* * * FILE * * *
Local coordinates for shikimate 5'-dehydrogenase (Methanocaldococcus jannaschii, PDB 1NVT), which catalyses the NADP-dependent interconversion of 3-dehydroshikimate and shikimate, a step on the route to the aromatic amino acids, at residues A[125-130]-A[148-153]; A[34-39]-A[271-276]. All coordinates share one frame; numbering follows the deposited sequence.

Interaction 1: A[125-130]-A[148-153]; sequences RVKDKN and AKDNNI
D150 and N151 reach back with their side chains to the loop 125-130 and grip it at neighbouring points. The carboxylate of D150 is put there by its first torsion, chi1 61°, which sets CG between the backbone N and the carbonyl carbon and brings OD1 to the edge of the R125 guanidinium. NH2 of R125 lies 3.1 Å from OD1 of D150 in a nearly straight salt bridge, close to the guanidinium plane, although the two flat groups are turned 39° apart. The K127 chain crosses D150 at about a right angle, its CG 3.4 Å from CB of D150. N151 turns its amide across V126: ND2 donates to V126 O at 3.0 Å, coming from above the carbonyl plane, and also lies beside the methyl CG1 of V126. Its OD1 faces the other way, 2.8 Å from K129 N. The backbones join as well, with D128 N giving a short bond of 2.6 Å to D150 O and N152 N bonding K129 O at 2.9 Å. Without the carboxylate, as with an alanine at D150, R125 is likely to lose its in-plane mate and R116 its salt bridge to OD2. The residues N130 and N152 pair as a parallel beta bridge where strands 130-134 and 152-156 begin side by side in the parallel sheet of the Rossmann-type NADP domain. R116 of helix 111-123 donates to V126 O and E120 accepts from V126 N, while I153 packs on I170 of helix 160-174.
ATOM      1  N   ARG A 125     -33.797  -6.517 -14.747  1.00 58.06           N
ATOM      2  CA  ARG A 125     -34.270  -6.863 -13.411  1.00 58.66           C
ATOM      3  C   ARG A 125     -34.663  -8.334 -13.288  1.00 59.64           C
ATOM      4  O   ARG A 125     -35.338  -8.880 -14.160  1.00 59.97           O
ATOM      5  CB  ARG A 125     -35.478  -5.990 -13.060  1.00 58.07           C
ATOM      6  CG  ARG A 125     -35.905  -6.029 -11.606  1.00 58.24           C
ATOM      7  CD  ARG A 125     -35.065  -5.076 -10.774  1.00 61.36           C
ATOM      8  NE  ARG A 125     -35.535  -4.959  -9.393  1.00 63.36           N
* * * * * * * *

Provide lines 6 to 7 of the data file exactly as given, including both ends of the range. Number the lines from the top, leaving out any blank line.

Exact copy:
ATOM      3  C   ARG A 125     -34.663  -8.334 -13.288  1.00 59.64           C
ATOM      4  O   ARG A 125     -35.338  -8.880 -14.160  1.00 59.97           O